The Algona Republican from Algona, Iowa on September 11, 1895 · Page 6
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The Algona Republican from Algona, Iowa · Page 6

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Wednesday, September 11, 1895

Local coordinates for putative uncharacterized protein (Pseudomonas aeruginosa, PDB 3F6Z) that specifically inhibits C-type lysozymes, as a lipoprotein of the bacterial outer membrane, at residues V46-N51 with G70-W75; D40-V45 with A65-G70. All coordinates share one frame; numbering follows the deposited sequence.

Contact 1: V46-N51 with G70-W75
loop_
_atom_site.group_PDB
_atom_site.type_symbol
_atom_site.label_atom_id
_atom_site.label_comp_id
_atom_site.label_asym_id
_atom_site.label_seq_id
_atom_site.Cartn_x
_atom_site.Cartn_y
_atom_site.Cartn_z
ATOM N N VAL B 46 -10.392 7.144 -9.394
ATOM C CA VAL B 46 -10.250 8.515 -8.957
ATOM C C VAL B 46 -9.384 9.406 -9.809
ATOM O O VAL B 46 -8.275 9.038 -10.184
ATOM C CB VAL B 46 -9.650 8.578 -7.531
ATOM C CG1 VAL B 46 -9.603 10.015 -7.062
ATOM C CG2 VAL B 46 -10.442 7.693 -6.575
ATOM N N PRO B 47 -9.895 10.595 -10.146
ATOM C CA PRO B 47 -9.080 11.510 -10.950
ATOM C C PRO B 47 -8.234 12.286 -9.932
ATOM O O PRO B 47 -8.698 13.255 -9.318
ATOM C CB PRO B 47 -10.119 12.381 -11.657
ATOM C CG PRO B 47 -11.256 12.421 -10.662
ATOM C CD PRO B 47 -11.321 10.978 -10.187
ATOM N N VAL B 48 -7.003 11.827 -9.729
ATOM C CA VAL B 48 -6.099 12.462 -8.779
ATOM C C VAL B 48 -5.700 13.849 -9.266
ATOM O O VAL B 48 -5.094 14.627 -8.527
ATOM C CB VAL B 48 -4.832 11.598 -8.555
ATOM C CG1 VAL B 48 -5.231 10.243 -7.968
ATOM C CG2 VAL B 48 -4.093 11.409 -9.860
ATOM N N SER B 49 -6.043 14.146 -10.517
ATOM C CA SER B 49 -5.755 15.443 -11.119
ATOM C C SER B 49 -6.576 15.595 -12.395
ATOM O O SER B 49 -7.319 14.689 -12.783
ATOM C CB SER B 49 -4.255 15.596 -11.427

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OF°TH£ MIDNIGHT SUN"£tC. {Copyright, 1805, Isy American Press Association.] "Yes; I know all about it." "Will you tell me?" "It is your business to learn such things. Why do you come to me?" "Because it is beyond my skill. 1 can't comprehend how that stone Was taken from tho room in the Windsor hotel." "Of course yon can't, " she said, with a still nioro marked smile, "because you Americans are stupid. You must •come to India to learn wisdom. " "Will you become my instructor?" "No; I must have a pupil with a Blind (hut will understand the simple troths that are plain to a child." "When tho pupil is stupid, then the teacher should be patient and try tr things clear to him. " But when ho is too stupid to understand it is n waste of time." "Yon hnvo not tried me." "Bi'causo you cannot comprehend. I kriow it by your looks. " ' -I am paid to brar a close resemblance to your husband. " "r.i:'inuIUih, what slanders are heaped « pon his head!" she exclaimed, with .sKch n tra^'H' air that I laughed. "It, may 'he a slander," I said, "upon •Jhim or against ?m>, but it ought to maku yon wiliiMj; to try my ability to grasp those siniplt- truths. I thought that per- li.-ips tin- owner of the ruby rose in his sleep and removed it to some place which hi" forgot. " •".No; it was simpler than that." •'Why not tell mo at once?" I asked, •more impatient than I ought to have .been. The one thing which troubled me raoru than all others was the' odor that I had noticed and which steadily grew more pronounced. It was nauseating, though I could see no evidence that it itroubled her in the least. To raise the window I would have to cross tho floor, and unless I did it by backing would give the man in the hall •just the chance for which he was waiting. There was no saying what she •s?ould do in tho meantime. Altogether th*. risk was more than I ought _to as- «nuH-. i grimly rosolved to sit it out nntl'l siho would be compelled to seak relief. Why should a frail, delicate woman be able to take more poison into her lungs than -A strong man like myself? .It .'ought to be the other way. .SUfSKSUe no answer to niy las't question, and I added: "I do ur.t doubt that the secret rests •with YOU, and if you choose you can ex- mlain'that which is inexplainable to the rest, of us. Now, I will give you my riJertge that if you will tell the whole Wtb neither you nor your husband •shall be mol?Ptod or prosecuted in any way. " •-'And of what value is such a guarantee to iv:- ii you hud the power to give it? What protection do we wish? What -.turn! we done that wo should fear your tain telie! from this villainous staff. Great Cresar. 1 can't stand it either!" I rose and began moving toward the nearest Window on tiptoe that they hiight not know what I was doing. The floor creaked under my feet, but I could aot take another inhalation of the vile atmosphere. I must have fresh air if I had to plunge head first through one of the windows, carrying the sash with me. But 1 had no purpose of doing that. 1 was dizzy and uncertain in my gait but my brain waaiauddletl ancTaaabieto comprehend anything oleatly. But Ufa •was at the flow, and as she chafed my hands and spoke soothing wotds I Was able to sit up, though suffering from a splitting headache and a deadly nausea the like o£ which I had never esperi- but I reached the window, and laying fi-e >m-.i oiuaiyli, i-i-ce neither had stolen ^ rn\iy, v:\r.\i crime could lie imputed them"' Tlrj man had sold an immense- y valuable &-m to John B. Brown, the -Vsveli'T of Muiiltn lane, for much less •h-m it-; worih. It- would not have been i c-rii>H. had Jiu parted with it for 50 -•vj'ii* Mi>t(-t-! ni' srjd.OOO. Hi- rhv.iuid to havn found it in the Himalayan jun^lt-s. whitlitir it had been rarrio.1 by th- pm-tidions Nana fealnb. I ij^licvud'this; but, if it was not true, with what. oil'onsi-Hhould I charge Darin> Howard'.' no tlu re wa.-i no doubt that two of the All the sun this num and woman wi j ro iao-t consummale and subtle offenders ngaui-t riyht that had over come l.rom the country of subtlety, cunning, learu- jnt' and wondrous skill. -You speak truly," «aid I, "so far as appearances go, but, my assumption is that both you and your husband had a ihandin the robbery." "I will not deny it to you,' was the •told response, "but for us it never could have taken place. I admit that because .no one o:in hear ._.. . deny it and say to them, as I say now vtoy'ou, 'Prove it.'" "But I cannot, and, since you have said so much to me alone, why not say more and tell tho whole thing? It can cause you 110 harm. " my revolver on the table on my right grasped the sash With both hands to raise it. Everything became dark, and an odd humming was in my ears. I knsW I Was fainting, and could I have raised the Window would have been revived. I reached out vaguely and uncertainly, but feeling myself going grasped anything Upon which I could lay bauds. It proved to bo the end of the table. There was a crash of splintering glass as that and myself went down on the floor with a violence that must have shaken every window iu the building. I remember so much, and then my senses left me. From this point, for a considerable time, my dependence is naturally upon others for information, but- the source was beyond attack. Tho'crash and fall caused Darius Howard, who had made a quick return from his railway journey, to open tho door and peep cautiously in. The racket also brought Mrs. Bridges hurrying up stairs, and she followed the couple into tho room. "Brin« some water. Open the window or he will die!" It was Mrs. Bridges who spoke these excited words and set about obeying them herself when Darius Howard caught her arm: "You must do nothing of the kind, good madam." "But that's the only way to revive a person when ho faints." "Ordinarily, yes, but his fainting has been produced by that odor which you notice. He will recover after awhile, but not for half an hour or so. If you sprinkle water in his face or allow the cold air to blow on him, it will be fatal. That is because of tho nature of the drug." "Mercy! But what shall we do?" "You can do nothing but leave him alone. Ho will come all right after awhile." But the distressed woman insisted on bringing a pillow and placing it under my head to make me comfortable when I had no more consciousness of comfort than if the breath of life had wholly left my body. . There is little doubt that when Darius Howard departed that morning it was to learn whether any one was shadowing him. His speedy return showed that he had not gono far. When he came back, it- was with the intention of mov- in«with his wife from the old stone house, iievcr to return. The occurrences of the last few days had convinced him that ho had been traced by more than ouo enemy thither, and he could ?jot leave too soon. He had made his arrangements before I entered vhe house. Trunks were packed and all tho luggage which he intended to take was prepared. He had come to the place with the intention of having Mr Bridges carry them to the station, when the old lady imparted the startling tidings that a strange man was up stairs in the "workshop" talking with his wife. Howard was frightened and savagely au»ry. He stole up stairs as silently as he'oould, but I discovered his presence there, and, as I have shown, addressed my words as much to him as to his wile. I am satisfied that he meditated shooting mo through the door, though there can bo no certainty on that point. Mr. Bridges, having agreed to take the couple and their luggage to town that afternoon, came homo about this time for that purpose, though his wife was unaware of tho arrangement. The preparations were quickly completed, the landlord and lady were paid an extra tee lor their trouble, and in less time than would be supposed Howard and his wife were in tho metropolis of our country. This timo both wont to the Astor House instead of lodging at different hotels. Their departure left the good old Get me out of this horrible room," 1 muttered, with that abominated .odor penetrating my nostrils "I shall die if I stay here." . . 1 did not let her beat much of my Weight, but Iwas blind* and she guided .. i t \ _i __ 1 1 ^.H<3 ***&/* 4-Vtn * ' ft 4-»rtT"O me out into the hall and into the "spare room," where I tumbled upon the bed and straightway lost consciousness again. >. Mrs. Bridges bow resorted to cold water, again chafing my lianda'ofld Wfists and With motherly kindness helping toe to remove toy clothing, after Which she "tucked me up" in bed, add something like comfort came to toe. I must have trodden close to death. In truth, I believe I stepped over, and it was the gentle hand of the good woman So, whon all was quiet down states ahct no one could know 1 Was astir, I walked uncertainly across the hall, turned tha knob aarl stepped across the threshold. As t did so 1 caught that same odor ^faict, almost imperceptible to ordinary senses, but in my delicate condition it almost overcame me again. It Waa so abhorrent, so noxious, so hate- fulj that had 1 not instantly stepped back and closed the door I must have succumbed as before. My system so re- bolted that a suspicion even of its exist- me Would overpower my tent; !t to Amsterdam, certain o! ling his money." "Mow did he succeed?" "Directly after it should have reached hi9 correspondents Burling r'ettsited * cablegram saying that Evidently they had made an tibn and learner! Something, tor promised full particulars by Mail. "And," added fifoWn impressively, "the particulars bnsttHid staM in ftp town, both of.u oumeran names, t>etW« *• JJJ» not afraid to appear openly and honest- 'if f ROM THE WABVOF DA WAR XAlUDA,BfeN* I opened my ci/c.s ami looked tirnunil. that drew me back. Had she not opened the window above my head where I lay I would have been dead within the next minute or two. When Howard warned her not to do this or sprinkle any water in my face, it was with the purpose of preventing my recovery. He nearly succeeded. The man had not taken away my revolver nor any of the vessels, instruments and glass articles that were ruined by the overturning of the table. They simply went off with their luggage, saying they would be back in a few days, but I was sure this would never take place, and it never did. I would like to know the composition 1 of that stuff which the woman threw into the stove, and which, while it did not seem to affect her, robbed me of my senses. No doubt there are plenty of such drugs in this country as- well as in- Asia, but I never knew one whose power was so baneful and continuous-. CHAPTER XX. Everything connected with Nana Sahib's ruby was uncanny. _ A full week passed before my mind freed itself of the effect of that subtle, noxious drug which came within a.haii of robbing me of life. When I became- mentally my own master, I attemptec to leave my bed and found I could not stand. My'lower limbs were paralyzed; I wondered whether it was- permanent. I would have summoned my physician from New York but for the conviction that he could give me no help. The nature cf the drug must be un- ence near senses. "Keep your secret!'* I exclaimed, hastening back to my own room, where 1 threw myself on the bed until I could rally. "It shall remain a secret forever if it can be solved only through that horrible taint. " .« 1 now began to figure When I could leave my friends. The Weather, which had been sunshiny and pleasant, became cold, rainy and dismal. It lasted three days before the skies cleared and the sun showed itself. Then I told them that I Was going home. They urged me to stay nntil my strength was fully restored, but 1 assured them that such Was the fact now, and I would only be wasting precious time, of which too much had already been squandered. To test myself, I walked in from the country, instead of allowing Mr. Bridges to bring me in his carriage. One of the strangest things about my experience with that dreadful drug was that when I reached the station I could not perceive the slightest effects from it. I was as strong, as robust, aa powerful and active as ever in all my life. Duty called me to New York, and I went thither without delay. I was sorry to learn afterward that my good wife had begun to feel anxious about me; but, nob suspecting anything of the kind, I devoted a little time to work before At tho Astor HOTTSB I learned that Mr. and Mrs. Howard had staid there on the night they came in from New Jersey. They left the following day to sail for England: A litstle inquiry brought rne the cabman, an honest, straightforward fellow, wbo> had taken' their luggage' to> the pier,, and 1 he assure* me that he saw them oa the upper deck of the Campanai -when she- s-TVung- ouU into the stream.. The fact that they had 1 sailed on' thia ocean greyhound some'two weeks before proved that they WOTO- well' over toward. tho other side of the-worlt1 and probably touring on the'ooutiuient orwellem; their way to India. "They have talteru with them, their secret, "" I reflected,, "a secret which has baffled mo and every one- that had) anything 4o do wiith' it.. 1 ' 1 ' I started to- go> d'ownj to Maiden' lane, but the afternoon was-so far along, that Iwas apprehensive- of not finding: Mr. Brown*, so I deferred ray call until: tho morrow (Dnsruy way up town-T dropped 1 in- at the-Wiudsor,.but learnedUhat Mr. Sandr husen.had joinedhis famiiyat their city residence. Then I decided' that the best thing- to- do was to- go to. my home,, and to that sweet,, honest Kittle wife who persisted: in welcoming, me- as- thought I were one- risen from the dead'. , The Americans are ft delightful poo- ™ t love them. *hrf ate Wight and 6ieter-that is, they tfiink they Are of all in the Workshop at on* ountr home. It Was at my suggestion »hi he calk-d it Hand sahib's ruby* <of knows Uftfc that i* th y e Greatest ruby in the world. He placed ft in the hands of a Jewell named ee- , which is the same thing. *»eyare fond It is a pleasure to ho My husband Luchjid wen .too wise for us, them. tttttfi . . they. . but S convinced Bfown to sell for On the little bo* hi Which the tub? s placed iny husband always put ft . , him they Were Hot. No* J»ap« With me, B , for We were so successful The father of Luchjid wwwe of the most learned men in all India. He tie- voted most of hi* life to the study of alchemy and chemistry. His to learn how to make gold baser elements, tte tried years, but could not succeed, gave his mental powers^ to i of diamonds, one of iU ~ * tho making the forms of car bon After five years' labor he succeeded He formed a number of pure diamonds; but, alas, they were small and had one defect—their manufacture cost more than tho stones were worth. He bad three sous, who toiled witn- him One of them persuaded him to try to makDtubies. No jewel is so valuaole- as n real pigeon blood ruby. He fractured a number and studied their composition under the microscope and wuii the aid of many chemicals known only So himself. . , By and by he produced a perfect ruby; bwt, alas! that, too, cost more than it | was worth. Could he havo succeeded Hr framing a large- one, like Nana Sahib a- jLiuuji^B " ° « 1 i • 1*:^ ruby which he had seen and held in his hand!, he would' have been wealthy, for the worth of » stone of that size is oe- yond estimate, but when he passed be-yond' two'or three carats the action of th'<- chemiicnls-became faulty,and though the gem: looked 5 tight it would not do-- ceive- an- expert.. . But ho did n-ofr give over the effort. Years ware -spent Tbendin g over his vesseli • IVaS u itH-cu »«j *•• *• ~ L -v. * mark which told him the exact age of the stone. Knowing that at the end of 20 days it would decay, vanish, tutn to nothingness, he must of necessity complete its sale within that period, or he Would have nothing to sell. After he had left the tfaflft Sahib ruby with Mr. Brown my husband became very much frightened, believing be had made a mistake as to its-age-. Ha had given Mr. Brown a week m which to sell it, but Luchjid feared rfrwottld not live that long. He sent me to -" on Mr Brown and learn the truth 1 did so. When I admired the-; wet turned it over in my hand and looked at tho box, I made the dreadful discovery that within 12 hours the ruby would) pass out of existence. If payment- wa^n-ot secured Within that timo oca, littlo-mow?, all our calculations would, 8 °M™ J Simvn is a very kind hearted 1 man- I purchased a small ruby of limn to keep in his good grace?, but there- was -no-need" o { that, for ho was so impressed': with my appearance that ho- acted.vcry foolishly and showed that ho had fallen! to love with mo. TNote by Mr. Brown.—A base libel. There's -nob -ai word of truth in What she- writes..]! . , When-tho-morrow would arrive ana ,11 the gentleman- who bad purchased tho great rubyfouncl that be had nothing of the kind, in: hi* possession, ho would_be sure that-hehad been robbed, Suspicion would unjustly 'nt to us, so my husband and. myst.. left Now York that night and.staid in, our country home. That was sufflcianfr to. prove our innocence if any • one-shtraki be base enough known to any medical man in this coun, *w On'v the fabricator or discoverer Had she known-tho whole truth her feeling pen- lady, Mrs. Bridges, with an unconscious „,„„ ofvotMinrt nn the floor in one of her . e escf.pt my husband and yourself upper hear the words. Before others 1 K vago man stretched on the floor rooms. Before tho sound or the wagon wheels had died away she climbed the stairs and came to where 1 lyin". was in sore distress and feared I dead. She chafed my hands and was CHAPTER XIX. It was on her tongue to tell me, but evidently she was not sure of the wishes of the man outside the door, ° ° first obtain his permission. Her manner had changed. One not knowing the truth would have still supposed we were friends chatting together. She looked at me with a bright expression and said: . ' 'If you will wtouse mo tor a minute." Tartly rising from her chair, she ,-awaJtod my permission. "Most certainly. 'Consult with yonr ihusbaud as much as you choose." It was u critical moment. The door must he opened to allow her to pass out, and what would follow? Perhaps both noticed my extra alert- uess, for she walked into the ball, and the door was again closed without any demonstration. I observed a delicate vapor issuing 'from the door of the stove. It w»s of anowy whiteness and must have bee» ' the cause ot ! that sickening oc]or, which Almost overcame me. . "She threw soino substance 111 -a fewwiuute*. ago when she pretended to S the fin, Bbo bw W *J.WH}: .dows fastened so a.s to give we the full beueflYof it, She is laofe aoQu*toinecl to try Only the fabricator of the thing could neutralize its effects* and whoever that man was he was not in America unless it was Darius C. Howard. So I decided to wait. Meanwhile I received the best of nursing. I was visited continually by the ^Bridges with whom I had engaged quarters, and she and her husband were as anxious to help me along the road of recovery an were the couple with whom I was forced to stay. They procured such articles as I needed and handled me with the utmost kindness and care. I had long been forgiven for the little deception practiced to obtain admission to the upper floor for I convinced them that the hand-some man and beautiful woman who took up their quarters with them were evil persons who were engaged in unlawful practices. Indeed Mrs. Bridges reproached herself for having given, them shelter so long without being more particular in her inquiries. At the end of three or four days a. most thrilling discovery came to me— strength was returning to my trame. In a little while I would be fully myself again. . More than once I was ou the point ok , sending word to my wife and bringing hpr to my bedside, as she would have hastened t« come the moment she knew of my extremity. But wherefore? She could donoiaoro for me than was being done by my faithful attendants. My wife has long urged me to give up my perilous vocation for some pursuit of less danger. M I should tell her all, as I would bo obliged to do, she would allow me no rest until the change was made. I was not ready to make it and doubt whether it ever will be made. If the time should come when 4 ne» lieved death impended, I could summon her in a few hours. I would wait until the necessity arose, which, thanK the- laboratory and toiling mght and day His'sons- became discouraged, all Tbut tho youngest, Arnik r who assured, Mm that he- would! succeed. A* last a» strange success came to the o3d' man. Ho- nmd'e a perfect ruby of 80 carats. In- every respect it was equal to Knnai Sahr&te ruby, except that it was not so-large-.. It was-a» hard, as brilliant and as* Iwminous;. It would preserve all these-qualities, bn-t euly for a time. At the-end of- aO'days—almost to the hour —it would! of itself 'dissolve into gas and ai few crimson particles. Having: been a, ruby for tbwk period, it would ceass- to exist. The great man cotrttl do-nothing; more and was so worn out from, liia- years- of thought and labor- that one day ...while- at work in bis shop,; he wa* seized with, a fatal faintness.: My husband was alone-Trith him. Knowing, he had but a few minutes to live, lie. told! Luch;j|Mi the secret, making him promise- to explain it to his brothers, iiils and T?ar;jee. Arui-fc entered a few minutes before bis father dliecL He bade his son good- by audl told Mmi that L,uch jidi had the secret, -which might bo made very vain*able, and! woulfl let him- know all about it. So-he-died. When tho tody of the old man had been placed away in the tomb and tho season; of mourning had passed, Armk to make aioharge-agaioasi us. t + „„, dizzy and uncertain in my gait. looked'pityingly down in my face as if [ were that son whom she had buried long years before. . '""They told, me not to raise the window or sprinkle water iu his face, but I can't see how it will hurt Imri. Jf J do. not do something, he will die. She laid my head back on the floor w the right position and raised the window. The cool air blowing came like the breath of life itself. It wafted away that dreadful poisow that had robbed me of my senses and. gave iu its place the heaven, uever ,..., It was a a source of never ending H ^ uoyance to me that when on the verge of solving the mystery of the greatly the door was closed »u my face- Waft 4 been able to waster myself when totter- ina across the floor until the window was Wised I believe M*s, Howard would have 'imparted the moweutous secret. |ut my collapse robbed me forever of 1 smiled slgnlfieantly. hapsvrould have been- justified, bust I made light of my experience and' impressed upon, her thafr she- should never worry until' a. month or two wea* by without hearing anything from' me. Even then it might to that everything \vas right. I never saw a m>aa> more pleased to meet another fcharnwasmy friend Brown the following, day when I walked into his store and: offered my baud. He shook it warmly andi led! the way back to bis office. ., . . . "I tell yoo, Wittner," be said m his hearty fashion, "Sandhusen and I, and I suspect yoiar wife, have been worrying about yon. *" "Why should you do that? I have often been absent longer," "Yes, but this whole business has beet* so odd. Weren't they a sharp oou- P " You refer to Howard and his wife?" '"Of course. Whom else would I We "Yes, They're mighty shrewd, but we are nob likely to see or hear from them again," "And why «ot?" than two weeks ago," "I suspected they had left, but nothing positive. I sup.pose you have learned, all about the trick they played on us?" Ib w»s plain fr°»H B?own & ihat he had solved the mystery, I/as still hidden from me, I did biro to know that, so I sswled as if the whole thing 3C«£"-'** 1 v '-" ~ ---- « _ , • , ,, n „ and PaTJ.ee asked their elder brother for- tha-seoset, for they saw the prospect of great gain. My husband felt that to- share with them would lessen his profits,. and so ho- wisely refused to enlighten them. He did well. [Note.— Observe the complacency with which this perfidy is dismissed by. the beautiful woman who called herself, Mrs, Howard when in America. ] The youoiger brothers were very an- ! arwand threatened tho life of my good, husband. He and I therefore left India. secretly. In London Luohjid lured-.a-. and followed tho directions =lu& I learned 1 . tliaS tho trayer was Mr. Sandhuseu, who; Kite-myself, was staying at the Windsor-hotel'. Although we had neven- spoken,. I knew he was very wealthy, and! therefore it would not harm him to'lbse- the- groin he paid for the ruby. When this gentleman: opened the box in his desk-tho next morning, the gein was gone. In his excitement he took no note of tho little grains; left behind, nor did he notice-the slight odor of the released gas, which, should: have attracted his attention. The smaller milby.- whMi was sent to Amsterdam crumbled', and dissolved on the way, hut the. jewelers who received it were wise,. because- they were not Americans, TJiey noticed: the odor, they detected the tiny gaataa and suspected the truth. Th'ey examined more closely, and the ingenious schema© was comprehended. They wrote- toi the jeweler in Maiden lane who had forwarded it to them, andi then- an. investigation was made, which, aausedi everything to be- ( come clean. J> - Before that 1 , was; done-, however, mj^ good husband.and!had left America, , We had some dreadful experiences ere we got away, on, the. steamer. Knowing that uothiu&could. be proved against us, we were -not afraid: ami would have remained longer- in America but for the place father had left to him. His success -,was.- complete. He made three rubies of ten, carats each and sold them for a large. hastened from London, for- the> truth was sure to become known soon.. We roeaut to visit the capitals of &n> rope but we thought of dear America*. The people there were- longing foil- us to come to them. Tk« dear people- appreciate genius. % There was but on® «ause of trouble, Luohjid's brothers seemed to grow an- crier and followed us every where, T*ey were wicked enough to wish to, do ray good husband haw merely beoa.use be chose to keep a valuable secret: <jo himself- We first intended to bin SOQWB in New York whew my husband>«ould toil alone with MB chemicals, foot he was wise, Then Aruik and Parjee might hire skillful wen, who would; trace mm persecution, ofr those wicked brothers of Lnohjid. They followed us out to our |, country, home and hired a roan/to h<rip them. They got into a quarrel, ,aud one •,< of them.was- shot* though, sad to say, , $ not killed. *j The man whom, they paid forced his ^ •way into our-w orkshop, but misfortune (1! came again, for the simple old woman > ; with whom wo- lived restored him to . life when I bad! arranged everything so as to; punish him for helping to perso- ^. outo us. . f . We are back in India at last iu our >\ dear-old home. The only fear I have ( is , i ofr Aruik. aiid Par jee, who must still be. , ^ very angry, but I pray that they may y see'the error of their ways and leave us- . ^ alone. Bismallah! 's THE END.. . . '; , I £ UTOPIA W THE BAY STATE" \ , -'jj BrooWto* C«v«i>en»tiv* cpwmunlty; *$f * A number of people living in BrookUjWj. \ - >\ Mass.,, are en joying many of those idea? y J advantages that evory householder dreaw* -, -SM of, and: according to the New York ws? ,. ^ without any of the vicious results ttiat ,£ certain students of social questions wr» us we inherent in co-operative corow*n> , ties, These people live in houses pwww - tod »nd lighted by outside power* •; same or slnUlai'powers take <?are p|/; sidewalks, winter apdeupwer, waf^ sweep the front steps and.lpok »t» •> moderate oost bowse Each . , in tho rear » WW P Q f Its <wp, a«4 In the confer of the . or the it out the *„ inafc)ng the rubies give off an overpower^ odor, to which roy busimwl and I bafl become awus* towed. The odor was. so strange thai ifc >voulcl be sura to attract attention Jp § great pity- Officers of the law migh« make inquiries, thinking we wre *" Ql - ttw Wb tw In this Qf is c ft p 90 t pressed lunga were I opewe4 my eyes looked 9W w streHgth steadily tooreaaed uwttl the wprsiHg Paine, wbenf carefully yose d and f ouwd I oould staa4 o» a clo» W olotWug- I was still'weak, but was wakiwg good prog' I'ess. T Through the open dcwr of my iao» J- ''' sw the owe leadiog to ^ ««art, It's t "Suppose you give roe yowr theory, and I will see whether it agrees witfc Theve's HP theory about it, ee^ides yo« waruea m tUe theor^ing bwut9u. about » ' aU] we the eQBUtry find a secjaaec] place pjjg the is plants for ev§nte as a alum* a the entire building, VltfeU ay by »» ftftr tbat ew $m> 8aWb'9 tQ Bwliw dwn JXOite II '^:: mm ?& >...,*',